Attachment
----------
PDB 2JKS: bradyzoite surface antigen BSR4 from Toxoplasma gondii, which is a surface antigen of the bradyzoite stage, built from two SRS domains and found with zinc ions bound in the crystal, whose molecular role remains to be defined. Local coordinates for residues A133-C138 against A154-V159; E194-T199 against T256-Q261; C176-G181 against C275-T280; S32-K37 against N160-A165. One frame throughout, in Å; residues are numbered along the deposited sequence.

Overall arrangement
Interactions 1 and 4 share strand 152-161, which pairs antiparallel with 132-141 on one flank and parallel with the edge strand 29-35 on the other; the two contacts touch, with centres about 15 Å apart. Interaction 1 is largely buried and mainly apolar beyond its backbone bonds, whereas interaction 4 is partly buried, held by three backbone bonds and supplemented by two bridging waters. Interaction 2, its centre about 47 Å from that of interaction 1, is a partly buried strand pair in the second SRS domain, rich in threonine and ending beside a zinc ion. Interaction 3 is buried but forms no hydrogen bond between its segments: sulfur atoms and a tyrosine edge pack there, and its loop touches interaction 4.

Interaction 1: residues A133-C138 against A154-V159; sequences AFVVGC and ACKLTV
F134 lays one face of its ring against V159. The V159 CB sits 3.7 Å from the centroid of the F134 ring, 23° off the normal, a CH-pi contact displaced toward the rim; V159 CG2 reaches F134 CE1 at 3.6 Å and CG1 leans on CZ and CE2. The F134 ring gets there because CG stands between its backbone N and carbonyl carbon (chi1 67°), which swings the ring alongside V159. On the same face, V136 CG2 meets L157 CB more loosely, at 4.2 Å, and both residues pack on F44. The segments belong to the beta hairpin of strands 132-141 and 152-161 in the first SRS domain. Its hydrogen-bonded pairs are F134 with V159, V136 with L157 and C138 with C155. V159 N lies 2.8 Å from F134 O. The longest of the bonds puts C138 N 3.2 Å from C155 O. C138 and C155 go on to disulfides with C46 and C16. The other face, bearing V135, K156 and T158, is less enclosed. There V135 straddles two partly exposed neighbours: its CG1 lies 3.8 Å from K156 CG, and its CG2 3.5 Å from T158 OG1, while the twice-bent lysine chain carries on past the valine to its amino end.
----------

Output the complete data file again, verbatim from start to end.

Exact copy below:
PDB 2JKS: bradyzoite surface antigen BSR4 from Toxoplasma gondii, which is a surface antigen of the bradyzoite stage, built from two SRS domains and found with zinc ions bound in the crystal, whose molecular role remains to be defined. Local coordinates for residues A133-C138 against A154-V159; E194-T199 against T256-Q261; C176-G181 against C275-T280; S32-K37 against N160-A165. One frame throughout, in Å; residues are numbered along the deposited sequence.

Overall arrangement
Interactions 1 and 4 share strand 152-161, which pairs antiparallel with 132-141 on one flank and parallel with the edge strand 29-35 on the other; the two contacts touch, with centres about 15 Å apart. Interaction 1 is largely buried and mainly apolar beyond its backbone bonds, whereas interaction 4 is partly buried, held by three backbone bonds and supplemented by two bridging waters. Interaction 2, its centre about 47 Å from that of interaction 1, is a partly buried strand pair in the second SRS domain, rich in threonine and ending beside a zinc ion. Interaction 3 is buried but forms no hydrogen bond between its segments: sulfur atoms and a tyrosine edge pack there, and its loop touches interaction 4.

Interaction 1: residues A133-C138 against A154-V159; sequences AFVVGC and ACKLTV
F134 lays one face of its ring against V159. The V159 CB sits 3.7 Å from the centroid of the F134 ring, 23° off the normal, a CH-pi contact displaced toward the rim; V159 CG2 reaches F134 CE1 at 3.6 Å and CG1 leans on CZ and CE2. The F134 ring gets there because CG stands between its backbone N and carbonyl carbon (chi1 67°), which swings the ring alongside V159. On the same face, V136 CG2 meets L157 CB more loosely, at 4.2 Å, and both residues pack on F44. The segments belong to the beta hairpin of strands 132-141 and 152-161 in the first SRS domain. Its hydrogen-bonded pairs are F134 with V159, V136 with L157 and C138 with C155. V159 N lies 2.8 Å from F134 O. The longest of the bonds puts C138 N 3.2 Å from C155 O. C138 and C155 go on to disulfides with C46 and C16. The other face, bearing V135, K156 and T158, is less enclosed. There V135 straddles two partly exposed neighbours: its CG1 lies 3.8 Å from K156 CG, and its CG2 3.5 Å from T158 OG1, while the twice-bent lysine chain carries on past the valine to its amino end.